Monday, November 21, 2011

More Geese

Sunday, November 20, 2011

Hunter's Morning

This is a hunter’s morning. From the early calling of owls and the Northern Harrier flying low over the fields to the small gray cat stalking through the corn (I only notice her because her four white paws catch the light every time she moves). And then there are the hunters tramping through the woods blasting away at anything moving. I can see exactly where they are; the flocks of geese have diverted from their usual route and make a wide swing to either side of the wooded knoll where the hunters wait.

The sunrise is worth dragging myself and all my gear out the door. Clouds are all tipped with gold and vermillion - guess that is only to the east, there are few clouds to the west over the Catskills, although they are building in very slow waves. The clouds are spitting on me - just a few drops of water; not enough to get me wet but enough that I need to cover my camera.

I need more words! The entire eastern sky is aflame with color red, scarlet, crimson, vermillion, orange, yellow - layer upon layer of intense glowing color.
Absolutely breathtaking!

If the colors were not already causing me to loose my breath — this wind would. It is on a real tear. I could believe it had small shards of ice to carry as it is jetting through the air even through my heavy down coat and especially through my fur lined leather gloves — I am Cold!!! Heading in to a warm house, a comfortable recliner, a cup of steaming tea and a good book....

Saturday, November 19, 2011

Anniversary of the Gettysburg Address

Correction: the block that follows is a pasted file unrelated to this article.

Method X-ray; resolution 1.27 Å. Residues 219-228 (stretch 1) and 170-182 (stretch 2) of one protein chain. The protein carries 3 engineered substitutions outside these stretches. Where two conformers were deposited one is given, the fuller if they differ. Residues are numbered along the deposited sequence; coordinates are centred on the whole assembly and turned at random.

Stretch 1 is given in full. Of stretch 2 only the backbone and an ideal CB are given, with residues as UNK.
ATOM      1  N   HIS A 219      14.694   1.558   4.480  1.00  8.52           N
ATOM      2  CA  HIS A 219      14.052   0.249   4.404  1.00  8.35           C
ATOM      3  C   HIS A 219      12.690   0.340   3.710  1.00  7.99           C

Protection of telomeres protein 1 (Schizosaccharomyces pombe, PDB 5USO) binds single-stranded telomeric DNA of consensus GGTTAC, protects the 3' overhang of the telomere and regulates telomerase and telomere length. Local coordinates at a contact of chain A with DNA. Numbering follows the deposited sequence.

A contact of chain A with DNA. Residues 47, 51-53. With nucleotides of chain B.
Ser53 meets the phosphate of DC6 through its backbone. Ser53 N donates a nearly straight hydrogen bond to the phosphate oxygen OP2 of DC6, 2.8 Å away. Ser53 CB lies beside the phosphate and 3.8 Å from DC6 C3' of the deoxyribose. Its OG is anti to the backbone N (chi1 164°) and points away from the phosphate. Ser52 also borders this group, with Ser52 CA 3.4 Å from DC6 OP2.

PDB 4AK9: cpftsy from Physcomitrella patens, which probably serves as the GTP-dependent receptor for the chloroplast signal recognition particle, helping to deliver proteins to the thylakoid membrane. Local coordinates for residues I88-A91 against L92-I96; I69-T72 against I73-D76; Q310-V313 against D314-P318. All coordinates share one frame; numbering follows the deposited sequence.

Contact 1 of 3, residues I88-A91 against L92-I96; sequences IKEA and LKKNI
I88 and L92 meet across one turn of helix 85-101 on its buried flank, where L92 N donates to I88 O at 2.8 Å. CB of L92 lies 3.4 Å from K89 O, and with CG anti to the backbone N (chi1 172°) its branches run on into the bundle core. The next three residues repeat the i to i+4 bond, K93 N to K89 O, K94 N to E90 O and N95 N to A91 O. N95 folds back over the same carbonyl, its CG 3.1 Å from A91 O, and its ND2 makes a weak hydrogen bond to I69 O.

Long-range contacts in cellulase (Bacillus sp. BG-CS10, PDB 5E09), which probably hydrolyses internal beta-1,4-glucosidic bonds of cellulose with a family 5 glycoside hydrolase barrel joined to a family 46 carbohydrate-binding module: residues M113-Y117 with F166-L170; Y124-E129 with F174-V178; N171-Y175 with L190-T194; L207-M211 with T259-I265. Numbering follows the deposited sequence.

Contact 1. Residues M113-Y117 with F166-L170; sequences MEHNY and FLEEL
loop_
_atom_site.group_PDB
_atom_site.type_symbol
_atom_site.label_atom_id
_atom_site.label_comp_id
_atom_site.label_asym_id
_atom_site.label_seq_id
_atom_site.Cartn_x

The Gettysburg Address
Gettysburg, Pennsylvania
November 19, 1863
On June 1, 1865, Senator Charles Sumner commented on what is now considered the most famous speech by President Abraham Lincoln. In his eulogy on the slain president, he called it a "monumental act." He said Lincoln was mistaken that "the world will little note, nor long remember what we say here." Rather, the Bostonian remarked, "The world noted at once what he said, and will never cease to remember it. The battle itself was less important than the speech."

Four score and seven years ago our fathers brought forth on this continent, a new nation, conceived in Liberty, and dedicated to the proposition that all men are created equal.

Now we are engaged in a great civil war, testing whether that nation, or any nation so conceived and so dedicated, can long endure. We are met on a great battle-field of that war. We have come to dedicate a portion of that field, as a final resting place for those who here gave their lives that that nation might live. It is altogether fitting and proper that we should do this.

But, in a larger sense, we can not dedicate -- we can not consecrate -- we can not hallow -- this ground. The brave men, living and dead, who struggled here, have consecrated it, far above our poor power to add or detract. The world will little note, nor long remember what we say here, but it can never forget what they did here. It is for us the living, rather, to be dedicated here to the unfinished work which they who fought here have thus far so nobly advanced. It is rather for us to be here dedicated to the great task remaining before us -- that from these honored dead we take increased devotion to that cause for which they gave the last full measure of devotion -- that we here highly resolve that these dead shall not have died in vain -- that this nation, under God, shall have a new birth of freedom -- and that government of the people, by the people, for the people, shall not perish from the earth.

Friday, November 04, 2011

Winter Trees

Have you ever noticed a tree standing naked against the sky,
How beautiful it is?
All its branches are outlined, and in its nakedness
There is a poem, there is a song.
Every leaf is gone and it is waiting for the spring.
When the spring comes, it again fills the tree with
The music of many leaves,
Which in due season fall and are blown away.
And this is the way of life.
- Krishnamurti

Wednesday, November 02, 2011

Winter Lace